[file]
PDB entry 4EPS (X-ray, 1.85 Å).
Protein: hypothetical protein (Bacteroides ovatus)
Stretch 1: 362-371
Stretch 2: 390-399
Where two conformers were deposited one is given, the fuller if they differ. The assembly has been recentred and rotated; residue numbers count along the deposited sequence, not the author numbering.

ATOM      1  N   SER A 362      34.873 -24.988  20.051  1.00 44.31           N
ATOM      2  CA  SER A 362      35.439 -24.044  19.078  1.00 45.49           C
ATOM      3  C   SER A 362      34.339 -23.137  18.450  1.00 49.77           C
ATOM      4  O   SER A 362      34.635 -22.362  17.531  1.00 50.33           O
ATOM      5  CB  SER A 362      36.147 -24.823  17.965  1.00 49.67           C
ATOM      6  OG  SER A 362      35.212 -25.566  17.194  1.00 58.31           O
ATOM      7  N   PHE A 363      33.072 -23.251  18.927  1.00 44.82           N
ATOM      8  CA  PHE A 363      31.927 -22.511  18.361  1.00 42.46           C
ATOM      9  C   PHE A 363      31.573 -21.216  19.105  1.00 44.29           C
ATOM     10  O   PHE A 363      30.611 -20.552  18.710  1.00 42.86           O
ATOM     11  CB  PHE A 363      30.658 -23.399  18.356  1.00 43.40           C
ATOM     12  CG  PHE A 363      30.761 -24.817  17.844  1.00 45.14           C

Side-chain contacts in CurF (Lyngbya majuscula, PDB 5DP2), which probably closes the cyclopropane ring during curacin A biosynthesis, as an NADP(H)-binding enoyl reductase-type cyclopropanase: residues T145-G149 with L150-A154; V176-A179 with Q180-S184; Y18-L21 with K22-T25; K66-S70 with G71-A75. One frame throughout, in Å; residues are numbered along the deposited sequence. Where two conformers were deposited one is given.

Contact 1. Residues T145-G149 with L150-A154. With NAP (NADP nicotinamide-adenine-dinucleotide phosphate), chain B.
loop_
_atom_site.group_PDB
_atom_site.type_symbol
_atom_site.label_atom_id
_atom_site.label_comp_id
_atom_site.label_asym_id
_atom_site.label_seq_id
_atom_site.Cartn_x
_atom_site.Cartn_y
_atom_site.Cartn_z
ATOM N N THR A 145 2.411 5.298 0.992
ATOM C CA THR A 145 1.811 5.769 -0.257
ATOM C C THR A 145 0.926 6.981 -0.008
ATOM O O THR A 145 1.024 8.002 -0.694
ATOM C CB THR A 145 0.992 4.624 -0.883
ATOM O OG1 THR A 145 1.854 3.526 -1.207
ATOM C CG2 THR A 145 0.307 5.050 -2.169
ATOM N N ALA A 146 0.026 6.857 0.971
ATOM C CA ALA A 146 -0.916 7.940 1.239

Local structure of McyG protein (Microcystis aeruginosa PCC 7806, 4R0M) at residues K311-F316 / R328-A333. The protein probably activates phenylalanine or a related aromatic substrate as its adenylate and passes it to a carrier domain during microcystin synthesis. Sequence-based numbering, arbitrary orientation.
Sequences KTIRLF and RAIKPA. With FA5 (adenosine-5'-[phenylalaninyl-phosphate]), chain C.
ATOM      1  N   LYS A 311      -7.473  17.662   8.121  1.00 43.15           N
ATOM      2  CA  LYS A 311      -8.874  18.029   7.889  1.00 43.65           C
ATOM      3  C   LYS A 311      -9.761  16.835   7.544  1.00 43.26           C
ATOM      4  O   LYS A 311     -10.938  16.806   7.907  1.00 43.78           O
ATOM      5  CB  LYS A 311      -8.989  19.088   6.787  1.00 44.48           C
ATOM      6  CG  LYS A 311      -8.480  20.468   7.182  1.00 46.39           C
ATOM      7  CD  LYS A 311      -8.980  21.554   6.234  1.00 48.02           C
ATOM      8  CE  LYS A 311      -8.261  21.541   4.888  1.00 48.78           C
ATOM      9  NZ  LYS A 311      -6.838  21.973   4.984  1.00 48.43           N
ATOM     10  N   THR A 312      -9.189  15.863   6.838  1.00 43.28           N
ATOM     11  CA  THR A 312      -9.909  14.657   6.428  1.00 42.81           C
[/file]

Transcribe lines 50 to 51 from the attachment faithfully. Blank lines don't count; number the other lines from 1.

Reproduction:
ATOM     10  N   THR A 312      -9.189  15.863   6.838  1.00 43.28           N
ATOM     11  CA  THR A 312      -9.909  14.657   6.428  1.00 42.81           C